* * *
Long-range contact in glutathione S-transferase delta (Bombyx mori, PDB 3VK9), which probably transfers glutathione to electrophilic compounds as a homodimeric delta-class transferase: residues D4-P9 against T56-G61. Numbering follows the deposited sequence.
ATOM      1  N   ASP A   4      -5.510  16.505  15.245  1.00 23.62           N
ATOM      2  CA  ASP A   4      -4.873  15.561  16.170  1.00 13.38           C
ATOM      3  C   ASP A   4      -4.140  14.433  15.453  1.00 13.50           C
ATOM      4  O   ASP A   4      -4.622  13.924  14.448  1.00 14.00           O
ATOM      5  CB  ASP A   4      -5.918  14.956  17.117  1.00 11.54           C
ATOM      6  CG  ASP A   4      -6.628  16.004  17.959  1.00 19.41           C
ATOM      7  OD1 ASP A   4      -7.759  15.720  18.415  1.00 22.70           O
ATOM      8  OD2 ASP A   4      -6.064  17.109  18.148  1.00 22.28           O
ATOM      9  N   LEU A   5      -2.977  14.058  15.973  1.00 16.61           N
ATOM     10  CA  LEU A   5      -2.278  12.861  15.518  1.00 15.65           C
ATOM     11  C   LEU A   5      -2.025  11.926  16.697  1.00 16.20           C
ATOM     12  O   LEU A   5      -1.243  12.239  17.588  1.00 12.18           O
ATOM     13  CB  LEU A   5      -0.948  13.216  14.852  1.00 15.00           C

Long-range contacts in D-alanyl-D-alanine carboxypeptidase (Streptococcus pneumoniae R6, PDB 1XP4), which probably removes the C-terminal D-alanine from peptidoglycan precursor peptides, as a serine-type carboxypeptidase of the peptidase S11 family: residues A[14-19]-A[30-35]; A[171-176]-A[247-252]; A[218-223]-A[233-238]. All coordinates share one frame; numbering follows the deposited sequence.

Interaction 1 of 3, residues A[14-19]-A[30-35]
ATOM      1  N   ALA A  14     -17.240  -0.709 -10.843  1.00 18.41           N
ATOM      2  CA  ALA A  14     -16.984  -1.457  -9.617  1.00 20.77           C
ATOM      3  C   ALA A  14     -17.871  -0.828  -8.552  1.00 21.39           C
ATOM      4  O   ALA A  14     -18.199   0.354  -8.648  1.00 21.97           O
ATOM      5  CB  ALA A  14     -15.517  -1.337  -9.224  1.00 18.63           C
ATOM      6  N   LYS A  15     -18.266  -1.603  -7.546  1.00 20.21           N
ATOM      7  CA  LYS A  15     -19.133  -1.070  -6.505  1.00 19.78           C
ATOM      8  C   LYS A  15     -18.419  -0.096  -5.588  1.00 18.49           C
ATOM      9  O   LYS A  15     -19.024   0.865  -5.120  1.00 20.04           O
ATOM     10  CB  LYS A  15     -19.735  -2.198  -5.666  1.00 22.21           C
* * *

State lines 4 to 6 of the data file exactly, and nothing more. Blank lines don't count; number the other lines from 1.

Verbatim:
ATOM      3  C   ASP A   4      -4.140  14.433  15.453  1.00 13.50           C
ATOM      4  O   ASP A   4      -4.622  13.924  14.448  1.00 14.00           O
ATOM      5  CB  ASP A   4      -5.918  14.956  17.117  1.00 11.54           C